Media work stations socially spaced. Masks, obviously. I was in the stadium for a pair of Giants scrimmages, so that wasn’t completely unfamiliar.
Still, an eerie, joyless feeling hung in the air. Hardly the excitement or fever-pitched football atmosphere you would normally feel.
The only people in the stands were photographers, who had to shoot the game from there rather than down on the field, stadium employees and seven people likely affiliated with one of the two teams that I couldn’t identify from across the stadium. Three in suits. Maybe PR folks. Don’t know for sure. I need better binoculars!
Here is what it looked like from Section 249.
Maybe it was required by law. That’s the only explanation I can think of for why an Emergency Evacuation Plan was broadcast across the stadium public address, complete with scoreboard video of exit patterns, for fans who weren’t in the building.
That might have been the most bizarre thing I noticed all evening.
What about the game?
When you ask, players always tell you they love the fans but they never notice them or feel them during a game. I never believe them.
“It’s definitely different maybe on play one. Then you get so locked into the game that it really kind of doesn’t have an impact,” Saquon Barkley said post-game. “On Slay’s score, that big touchdown for us, it felt just like a normal game. Obviously, we would love to have the fans there, we have amazing fans. We know they are cheering from home. We know what’s going on in the world and unfortunately that’s the case. We have to continue to go out there and play the sport that we love. You have to look at it as a blessing in disguise. We’re still able to go out there and be able to play the sport that we love.”
A little bit of piped in crowd noise as background notwithstanding, it was weird not to feel any energy or excitement, or hear a roar when the game began.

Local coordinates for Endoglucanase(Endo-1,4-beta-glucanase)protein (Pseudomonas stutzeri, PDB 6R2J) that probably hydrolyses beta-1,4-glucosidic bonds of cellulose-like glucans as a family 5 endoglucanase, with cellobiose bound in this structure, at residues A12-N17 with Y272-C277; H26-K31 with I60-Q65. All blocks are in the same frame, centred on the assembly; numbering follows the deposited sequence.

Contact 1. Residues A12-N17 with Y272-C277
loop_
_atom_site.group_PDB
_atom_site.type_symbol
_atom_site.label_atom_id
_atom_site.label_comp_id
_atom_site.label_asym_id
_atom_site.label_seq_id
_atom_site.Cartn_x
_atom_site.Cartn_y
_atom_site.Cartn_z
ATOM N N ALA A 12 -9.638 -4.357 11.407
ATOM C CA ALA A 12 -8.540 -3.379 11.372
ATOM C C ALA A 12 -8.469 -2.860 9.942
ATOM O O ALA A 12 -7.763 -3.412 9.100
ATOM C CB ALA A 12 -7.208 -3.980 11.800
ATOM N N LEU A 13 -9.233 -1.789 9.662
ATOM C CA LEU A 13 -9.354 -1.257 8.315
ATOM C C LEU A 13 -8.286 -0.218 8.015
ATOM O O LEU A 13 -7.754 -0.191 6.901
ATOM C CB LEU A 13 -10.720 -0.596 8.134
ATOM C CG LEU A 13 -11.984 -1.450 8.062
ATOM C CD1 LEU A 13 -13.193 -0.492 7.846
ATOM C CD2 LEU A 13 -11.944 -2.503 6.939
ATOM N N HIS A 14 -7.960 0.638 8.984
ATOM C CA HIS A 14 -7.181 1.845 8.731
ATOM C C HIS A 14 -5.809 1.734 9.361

No roar when Devante Downs recovered a muffed punt at the Pittsburgh 3-yard line. Nothing when Daniel Jones hit Darius Slayton on a brilliant 41-yard touchdown pass. No craziness in the stands when Barkley leaped over a Pittsburgh defender while going 38 yards on a screen pass. The strangeness of hearing “thiiiiiirrd down” over the PA system to an empty stadium.
Of course, by the end of the game no fans might have been a good thing for the Giants. The stadium probably would have turned ugly when Daniel Jones threw that crushing third-quarter goal line interception.
It probably would have emptied — at least of Giants fans — when Pittsburgh stretched its lead to 26-10 with 5:23 to play. So, it would have looked pretty much the way it did when Jones hit Slayton for a garbage-time touchdown with 1:52 to play.
Except that is, for the tons of garbage that would have been in the parking lot for the seagulls by the game’s end.
All in all, the weirdest football game experience I have ever had. All that’s left as I wrap this up is to pack up, get out of this hotel and head home. Of course, staying in a hotel during a pandemic is a story of its own. That, though, is for another time.